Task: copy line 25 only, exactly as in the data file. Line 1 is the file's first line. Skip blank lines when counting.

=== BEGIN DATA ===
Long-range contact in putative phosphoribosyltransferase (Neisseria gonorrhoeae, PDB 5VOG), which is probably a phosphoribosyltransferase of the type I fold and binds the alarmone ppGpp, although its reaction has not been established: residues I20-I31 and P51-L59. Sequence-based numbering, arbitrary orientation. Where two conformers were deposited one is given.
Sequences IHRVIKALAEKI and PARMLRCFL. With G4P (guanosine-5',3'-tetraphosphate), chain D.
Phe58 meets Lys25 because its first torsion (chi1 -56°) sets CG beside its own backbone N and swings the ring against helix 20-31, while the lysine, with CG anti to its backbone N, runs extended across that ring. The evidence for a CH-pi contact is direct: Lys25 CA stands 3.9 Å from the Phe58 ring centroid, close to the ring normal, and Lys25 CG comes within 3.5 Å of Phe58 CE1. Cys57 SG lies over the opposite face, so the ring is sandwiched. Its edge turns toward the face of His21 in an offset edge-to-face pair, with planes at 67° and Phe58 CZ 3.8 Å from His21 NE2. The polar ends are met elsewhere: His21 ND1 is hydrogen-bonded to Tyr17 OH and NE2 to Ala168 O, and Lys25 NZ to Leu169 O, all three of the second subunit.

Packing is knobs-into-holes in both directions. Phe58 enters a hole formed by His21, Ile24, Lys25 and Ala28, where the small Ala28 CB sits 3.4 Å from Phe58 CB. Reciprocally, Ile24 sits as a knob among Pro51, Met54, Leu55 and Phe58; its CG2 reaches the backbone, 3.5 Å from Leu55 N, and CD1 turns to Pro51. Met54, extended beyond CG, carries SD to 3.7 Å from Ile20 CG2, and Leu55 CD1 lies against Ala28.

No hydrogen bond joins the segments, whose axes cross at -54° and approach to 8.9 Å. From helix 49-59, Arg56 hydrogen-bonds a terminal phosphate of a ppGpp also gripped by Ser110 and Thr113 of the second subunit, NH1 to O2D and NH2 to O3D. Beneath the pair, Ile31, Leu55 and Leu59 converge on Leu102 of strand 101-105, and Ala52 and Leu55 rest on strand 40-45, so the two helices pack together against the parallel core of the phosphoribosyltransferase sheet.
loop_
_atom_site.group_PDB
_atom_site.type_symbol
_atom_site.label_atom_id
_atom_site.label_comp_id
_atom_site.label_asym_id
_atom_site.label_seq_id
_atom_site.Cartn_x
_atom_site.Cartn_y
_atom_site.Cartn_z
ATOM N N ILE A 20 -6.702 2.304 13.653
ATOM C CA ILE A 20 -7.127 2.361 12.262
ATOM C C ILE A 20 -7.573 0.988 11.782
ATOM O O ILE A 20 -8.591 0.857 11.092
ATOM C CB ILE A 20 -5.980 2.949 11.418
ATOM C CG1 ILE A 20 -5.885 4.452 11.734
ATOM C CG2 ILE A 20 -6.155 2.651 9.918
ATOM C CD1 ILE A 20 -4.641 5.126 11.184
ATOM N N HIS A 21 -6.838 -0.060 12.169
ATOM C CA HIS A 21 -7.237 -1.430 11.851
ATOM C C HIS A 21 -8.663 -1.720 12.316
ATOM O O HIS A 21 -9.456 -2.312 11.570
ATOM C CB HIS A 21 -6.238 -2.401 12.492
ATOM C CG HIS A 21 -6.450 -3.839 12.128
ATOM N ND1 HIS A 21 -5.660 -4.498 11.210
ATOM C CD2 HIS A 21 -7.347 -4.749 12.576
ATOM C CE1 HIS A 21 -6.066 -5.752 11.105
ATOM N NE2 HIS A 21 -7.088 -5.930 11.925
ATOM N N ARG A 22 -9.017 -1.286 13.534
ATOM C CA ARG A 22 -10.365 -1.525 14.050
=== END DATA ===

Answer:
ATOM C CA HIS A 21 -7.237 -1.430 11.851